Research has established that half of all mental health concerns emerge during childhood years. There are several effective evidence-based supports for children who are experiencing mental health problems, but many children do not receive professional help. One reason for this may be low levels of mental health literacy and high levels of stigma among parents and the general community. The article by Tully et al. (2019) presents a case for a national approach to improving mental health literacy to improve appropriate help-seeking and treatment uptake, and in turn, reduce prevalence of child and youth mental health problems.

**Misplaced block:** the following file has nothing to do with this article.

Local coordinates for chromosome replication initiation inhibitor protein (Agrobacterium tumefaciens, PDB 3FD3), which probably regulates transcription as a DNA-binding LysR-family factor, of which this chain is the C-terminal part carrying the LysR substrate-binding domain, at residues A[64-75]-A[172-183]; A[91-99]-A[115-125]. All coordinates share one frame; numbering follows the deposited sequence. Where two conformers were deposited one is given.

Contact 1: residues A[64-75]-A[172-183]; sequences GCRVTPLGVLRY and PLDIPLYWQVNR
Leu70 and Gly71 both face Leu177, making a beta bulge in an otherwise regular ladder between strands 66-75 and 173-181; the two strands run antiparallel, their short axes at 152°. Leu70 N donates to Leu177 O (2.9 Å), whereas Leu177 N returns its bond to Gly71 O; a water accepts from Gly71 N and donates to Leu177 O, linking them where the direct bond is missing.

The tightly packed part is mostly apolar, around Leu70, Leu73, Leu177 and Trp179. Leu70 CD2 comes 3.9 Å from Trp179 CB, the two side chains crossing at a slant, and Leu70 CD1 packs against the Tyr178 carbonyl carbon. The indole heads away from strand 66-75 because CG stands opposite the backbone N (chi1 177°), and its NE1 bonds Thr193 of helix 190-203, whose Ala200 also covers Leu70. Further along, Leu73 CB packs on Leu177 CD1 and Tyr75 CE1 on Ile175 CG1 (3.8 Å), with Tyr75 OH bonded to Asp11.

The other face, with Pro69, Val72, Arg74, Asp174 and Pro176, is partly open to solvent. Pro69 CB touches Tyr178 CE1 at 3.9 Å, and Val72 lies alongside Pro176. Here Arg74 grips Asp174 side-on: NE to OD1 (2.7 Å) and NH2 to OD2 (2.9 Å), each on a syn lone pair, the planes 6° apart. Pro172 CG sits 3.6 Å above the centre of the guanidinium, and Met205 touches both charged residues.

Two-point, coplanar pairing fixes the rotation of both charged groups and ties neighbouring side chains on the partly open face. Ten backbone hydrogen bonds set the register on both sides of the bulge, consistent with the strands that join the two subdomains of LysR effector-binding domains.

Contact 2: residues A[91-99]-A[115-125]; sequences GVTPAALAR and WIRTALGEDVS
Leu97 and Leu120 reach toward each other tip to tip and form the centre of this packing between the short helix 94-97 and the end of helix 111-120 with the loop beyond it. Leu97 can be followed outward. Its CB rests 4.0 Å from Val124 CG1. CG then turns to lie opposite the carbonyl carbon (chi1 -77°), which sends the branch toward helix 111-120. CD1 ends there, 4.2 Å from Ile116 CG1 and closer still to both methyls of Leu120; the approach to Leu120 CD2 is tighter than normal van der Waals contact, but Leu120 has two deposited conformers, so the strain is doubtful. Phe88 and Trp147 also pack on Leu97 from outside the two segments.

The term mental health literacy refers to knowledge and beliefs about mental health problems that improve their recognition, prevention and treatment. There is a lack of research on mental health literacy for children under 12 years, but recent studies show low levels of parental knowledge about how to get help for child and youth mental health concerns. To address low levels of mental health literacy, community-wide campaigns and initiatives are needed to improve knowledge about signs and symptoms of mental health problems, knowledge about risk factors and causes, and knowledge about help-seeking and availability of services and supports. Any new initiatives must be carefully evaluated to examine impacts, and any unintended consequences.
Tully, L. A., Hawes, D. J., Doyle, F. L., Sawyer, M. G., & Dadds, M. R. (2019). A national child mental health literacy initiative is needed to reduce childhood mental health disorders. Australian & New Zealand Journal of Psychiatry, 53(4), 286-290.